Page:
What’s the deal with cats licking?

Generally you’ll have either a cat that licks everything or one that doesn’t lick at all. So if your cat falls into the first category this might be the article for you! There is a fine line between determining whether the extent your cat licks is normal behaviour or if it is bordering on excessive. Keep reading to find out!

I remember as a kid I really liked the raspy feeling of my cat licking me,Unbeknown to me at the time, my cat was one that favoured licking, I have since had cats that don’t, their tongues are really rough and it used to tickle so I really enjoyed that, and I always was amazed at how cats groom themselves, from domestic cats in the household to the big wild cats, the behaviours are similar when it comes to grooming.

Grooming is an important part of a cat’s life but it’s not only grooming, that leads to licking, there are a number of other reasons why our feline friends chose to lick

Understanding why cats lick is the most important first step, and there are a multitude of reasons! Most cats are very fastidious and it is believed that the average cat will spend at least 15% of their time grooming themselves.  When it comes to licking themselves there are a variety of reasons, besides cleaning/bathing themselves, some cats lick themselves as a way to relive anxiety as grooming can give them comfort by lowering their arousal levels. This behaviour however is one to watch as it can quickly become a compulsive coping measure that can lead to a series of other problems.

Another reason cats lick themselves is for heat regulation, as licking the coat can help your cat maintain its body temperature. It works both ways though, as during the winter time they may lick their coat to smooth it down thus trapping the air and essentially creating insulation for their body heat. In summer it’s pretty self-explanatory, they lick their fur and it keeps them cool!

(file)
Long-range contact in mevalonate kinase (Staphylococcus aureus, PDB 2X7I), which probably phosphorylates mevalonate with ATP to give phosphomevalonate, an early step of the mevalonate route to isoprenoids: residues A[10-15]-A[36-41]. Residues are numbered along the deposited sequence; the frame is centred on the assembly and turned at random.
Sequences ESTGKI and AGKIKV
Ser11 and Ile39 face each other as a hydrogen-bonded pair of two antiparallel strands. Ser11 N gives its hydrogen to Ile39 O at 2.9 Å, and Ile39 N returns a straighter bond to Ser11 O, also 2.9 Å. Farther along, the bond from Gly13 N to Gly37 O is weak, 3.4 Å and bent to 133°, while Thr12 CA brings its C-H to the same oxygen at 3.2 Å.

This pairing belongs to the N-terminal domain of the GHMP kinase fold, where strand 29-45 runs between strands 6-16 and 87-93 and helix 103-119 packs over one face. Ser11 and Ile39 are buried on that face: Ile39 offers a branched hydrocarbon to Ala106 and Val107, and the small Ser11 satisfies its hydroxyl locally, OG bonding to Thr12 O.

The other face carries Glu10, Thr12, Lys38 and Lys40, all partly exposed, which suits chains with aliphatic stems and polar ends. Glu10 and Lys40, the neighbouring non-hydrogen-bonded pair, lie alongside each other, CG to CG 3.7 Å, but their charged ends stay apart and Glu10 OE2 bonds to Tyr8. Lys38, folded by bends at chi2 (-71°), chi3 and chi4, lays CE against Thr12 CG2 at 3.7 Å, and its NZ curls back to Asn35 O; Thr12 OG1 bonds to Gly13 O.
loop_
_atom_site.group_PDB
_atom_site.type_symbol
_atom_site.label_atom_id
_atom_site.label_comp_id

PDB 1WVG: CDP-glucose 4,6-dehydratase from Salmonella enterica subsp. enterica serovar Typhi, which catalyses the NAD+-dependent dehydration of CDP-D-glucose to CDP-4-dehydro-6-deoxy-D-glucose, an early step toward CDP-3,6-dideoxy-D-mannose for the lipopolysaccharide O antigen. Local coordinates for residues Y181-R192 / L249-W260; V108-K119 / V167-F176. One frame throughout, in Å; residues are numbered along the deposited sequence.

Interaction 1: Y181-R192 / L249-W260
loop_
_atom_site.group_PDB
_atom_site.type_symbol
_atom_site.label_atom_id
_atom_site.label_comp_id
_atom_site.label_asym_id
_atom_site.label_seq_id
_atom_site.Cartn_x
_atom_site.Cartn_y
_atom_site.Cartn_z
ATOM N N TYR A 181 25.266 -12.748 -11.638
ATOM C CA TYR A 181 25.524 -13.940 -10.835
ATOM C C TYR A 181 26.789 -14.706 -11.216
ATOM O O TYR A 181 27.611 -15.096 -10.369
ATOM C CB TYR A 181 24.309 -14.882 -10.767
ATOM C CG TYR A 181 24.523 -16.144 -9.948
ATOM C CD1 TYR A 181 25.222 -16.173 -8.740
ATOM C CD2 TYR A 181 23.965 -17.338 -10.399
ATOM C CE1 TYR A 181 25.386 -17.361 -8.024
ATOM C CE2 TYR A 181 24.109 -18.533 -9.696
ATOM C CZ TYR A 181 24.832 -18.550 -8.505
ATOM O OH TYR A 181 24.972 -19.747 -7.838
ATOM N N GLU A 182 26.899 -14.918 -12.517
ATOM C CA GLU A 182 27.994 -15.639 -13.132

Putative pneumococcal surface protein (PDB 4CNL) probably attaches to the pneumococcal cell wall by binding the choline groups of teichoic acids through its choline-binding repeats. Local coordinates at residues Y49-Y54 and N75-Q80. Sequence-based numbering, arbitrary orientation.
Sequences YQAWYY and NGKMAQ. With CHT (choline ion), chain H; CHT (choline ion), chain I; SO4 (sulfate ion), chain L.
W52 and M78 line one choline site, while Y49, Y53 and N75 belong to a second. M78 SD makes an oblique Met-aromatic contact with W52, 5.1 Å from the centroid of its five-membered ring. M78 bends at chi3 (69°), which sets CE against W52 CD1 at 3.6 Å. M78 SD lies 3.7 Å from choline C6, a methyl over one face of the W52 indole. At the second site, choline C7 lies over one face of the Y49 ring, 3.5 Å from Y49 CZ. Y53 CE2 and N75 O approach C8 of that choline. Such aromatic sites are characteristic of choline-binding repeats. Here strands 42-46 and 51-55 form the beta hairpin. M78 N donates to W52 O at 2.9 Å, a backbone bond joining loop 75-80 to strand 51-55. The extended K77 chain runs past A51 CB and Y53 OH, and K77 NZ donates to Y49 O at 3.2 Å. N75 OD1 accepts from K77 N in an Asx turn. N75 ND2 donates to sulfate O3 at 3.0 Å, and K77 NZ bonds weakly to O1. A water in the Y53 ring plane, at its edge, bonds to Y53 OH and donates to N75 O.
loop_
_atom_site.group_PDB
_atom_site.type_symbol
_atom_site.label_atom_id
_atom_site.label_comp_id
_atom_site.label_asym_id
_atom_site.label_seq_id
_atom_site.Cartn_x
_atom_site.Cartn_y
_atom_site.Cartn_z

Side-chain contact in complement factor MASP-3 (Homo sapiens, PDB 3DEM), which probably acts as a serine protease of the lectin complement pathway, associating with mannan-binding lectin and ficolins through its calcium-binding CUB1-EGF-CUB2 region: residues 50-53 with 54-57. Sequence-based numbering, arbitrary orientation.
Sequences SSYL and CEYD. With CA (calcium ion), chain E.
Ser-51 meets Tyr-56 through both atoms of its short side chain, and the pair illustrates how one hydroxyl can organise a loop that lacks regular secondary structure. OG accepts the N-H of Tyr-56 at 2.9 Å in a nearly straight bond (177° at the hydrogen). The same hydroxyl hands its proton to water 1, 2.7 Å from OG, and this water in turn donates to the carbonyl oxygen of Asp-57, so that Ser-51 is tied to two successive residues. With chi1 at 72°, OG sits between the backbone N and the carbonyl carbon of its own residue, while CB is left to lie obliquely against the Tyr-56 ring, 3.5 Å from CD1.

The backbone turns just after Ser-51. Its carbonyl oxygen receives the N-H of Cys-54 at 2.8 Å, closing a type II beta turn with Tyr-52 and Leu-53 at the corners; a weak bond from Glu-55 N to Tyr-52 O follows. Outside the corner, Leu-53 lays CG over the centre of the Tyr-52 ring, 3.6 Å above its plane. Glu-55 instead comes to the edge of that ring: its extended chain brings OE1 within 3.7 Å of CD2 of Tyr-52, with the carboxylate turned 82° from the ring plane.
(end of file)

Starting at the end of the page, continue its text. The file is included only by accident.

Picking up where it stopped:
When it comes to licking things other than themselves, there is a list of different reasons too. When a mother cat has kittens she will partake in a particular type of grooming called ‘allogroom’ which essentially means they lick and groom cats that are close to them. This can sometimes be passed onto humans that they care about. If you’ve ever felt your cats sandpaper like tongue lick you then it’s a sure fire sign she cares about you!


Cats and Hairballs

Everything you need to know about hairballs

Cats and hairballs, whenever I see a cat coughing up a hairball, it reminds me of the animated Puss in Boots movie, where our hero seems to have quite a problem with hairballs, and often has to stop the action in order to deal with his hairball problem.

Is your cat coughing up hair balls? The occasional hairball is no cause for alarm, but if it’s a regular occurrence for your cat there could be more to it.  Keep reading for more information on hairballs

Ever wondered why your cat coughs up hairballs? Well it all starts with your cats grooming routine; cats being quite interested in how they appear to the rest of creation, one may even say rather vain,  are always making sure their coat is in tip top shape. As cats groom themselves they pull out the dead hairs and most of it passes through the digestive tract with no problems, however sometimes some of the hair will stay in the stomach and form a hairball.

This is not a pleasant occurrence for your cat, as they vomit it up, and it can be quite a painful experience; thus it is important to seek medical attention if this is a regular occurrence in your home.  If you notice any of the following hairball symptoms be sure to contact your vet as these could be an indication of a potentially life threatening blockage:

  • Lack of appetite
  • Ongoing vomiting, retching or gagging without producing a hairball
  • Lethargy
  • Diarrhoea
  • Constipation

There are some helpful preventative tips that you can put in place to try avoid these situations as best as possible including:

  1. Feeding your cat food with added fibre

Feeding your cat a diet rich in fibre will help bind the hair and stimulate the intestine to aid in hairball reduction.

  1. Groom your cat regularly

Grooming your cat on a regular basis will help to remove the excess fur which will equal less fur ending up in their stomach when they do their own grooming. A simple comb or brush each day should suffice and can also provide a fun way to spend some time with your cat!

  1. Use a special hairball product or laxative

 A vet can recommend a suitable laxative or hairball product which can help the hairball to pass through the digestive track.

  1. Small servings of coconut oil, has also been reported to assist with digestive tract issues, including those related to hairballs